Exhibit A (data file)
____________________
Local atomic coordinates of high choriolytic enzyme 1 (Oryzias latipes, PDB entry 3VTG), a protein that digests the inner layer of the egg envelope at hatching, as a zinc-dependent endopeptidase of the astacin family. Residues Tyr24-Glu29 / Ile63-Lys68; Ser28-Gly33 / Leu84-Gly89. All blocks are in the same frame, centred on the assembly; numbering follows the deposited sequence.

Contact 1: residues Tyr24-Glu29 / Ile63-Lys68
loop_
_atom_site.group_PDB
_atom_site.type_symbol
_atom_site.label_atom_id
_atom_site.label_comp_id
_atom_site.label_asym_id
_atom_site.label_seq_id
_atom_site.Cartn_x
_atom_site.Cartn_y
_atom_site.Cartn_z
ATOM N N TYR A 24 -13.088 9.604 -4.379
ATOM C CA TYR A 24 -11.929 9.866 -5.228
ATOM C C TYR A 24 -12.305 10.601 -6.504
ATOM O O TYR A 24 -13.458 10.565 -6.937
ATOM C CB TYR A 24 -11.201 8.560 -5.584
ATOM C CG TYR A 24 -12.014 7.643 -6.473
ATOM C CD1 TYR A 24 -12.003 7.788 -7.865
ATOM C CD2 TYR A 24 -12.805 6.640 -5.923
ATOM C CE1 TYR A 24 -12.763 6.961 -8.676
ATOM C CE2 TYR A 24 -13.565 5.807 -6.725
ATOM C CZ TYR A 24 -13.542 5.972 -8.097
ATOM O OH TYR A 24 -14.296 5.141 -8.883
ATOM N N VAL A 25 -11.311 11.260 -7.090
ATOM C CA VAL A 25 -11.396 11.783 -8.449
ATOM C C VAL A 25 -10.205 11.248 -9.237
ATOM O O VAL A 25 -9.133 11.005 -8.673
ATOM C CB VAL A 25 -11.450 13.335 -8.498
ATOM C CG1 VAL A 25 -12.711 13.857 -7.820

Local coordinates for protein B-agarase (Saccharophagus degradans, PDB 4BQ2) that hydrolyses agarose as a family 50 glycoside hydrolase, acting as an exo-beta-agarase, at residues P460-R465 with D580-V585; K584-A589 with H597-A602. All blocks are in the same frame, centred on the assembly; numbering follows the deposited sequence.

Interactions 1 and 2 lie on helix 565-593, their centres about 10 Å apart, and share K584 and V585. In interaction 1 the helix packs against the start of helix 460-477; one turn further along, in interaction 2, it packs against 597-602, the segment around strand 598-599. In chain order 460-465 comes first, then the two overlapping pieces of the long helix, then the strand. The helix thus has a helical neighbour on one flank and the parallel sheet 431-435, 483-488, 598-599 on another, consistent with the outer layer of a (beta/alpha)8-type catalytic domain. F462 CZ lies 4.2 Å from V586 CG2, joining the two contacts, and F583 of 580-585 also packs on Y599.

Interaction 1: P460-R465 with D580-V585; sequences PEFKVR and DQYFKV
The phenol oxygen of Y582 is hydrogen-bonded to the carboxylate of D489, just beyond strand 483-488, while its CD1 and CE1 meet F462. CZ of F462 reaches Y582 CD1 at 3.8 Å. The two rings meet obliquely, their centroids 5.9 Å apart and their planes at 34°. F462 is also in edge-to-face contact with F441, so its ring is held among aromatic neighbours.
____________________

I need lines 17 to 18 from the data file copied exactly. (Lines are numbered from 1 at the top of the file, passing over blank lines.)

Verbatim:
ATOM C CB TYR A 24 -11.201 8.560 -5.584
ATOM C CG TYR A 24 -12.014 7.643 -6.473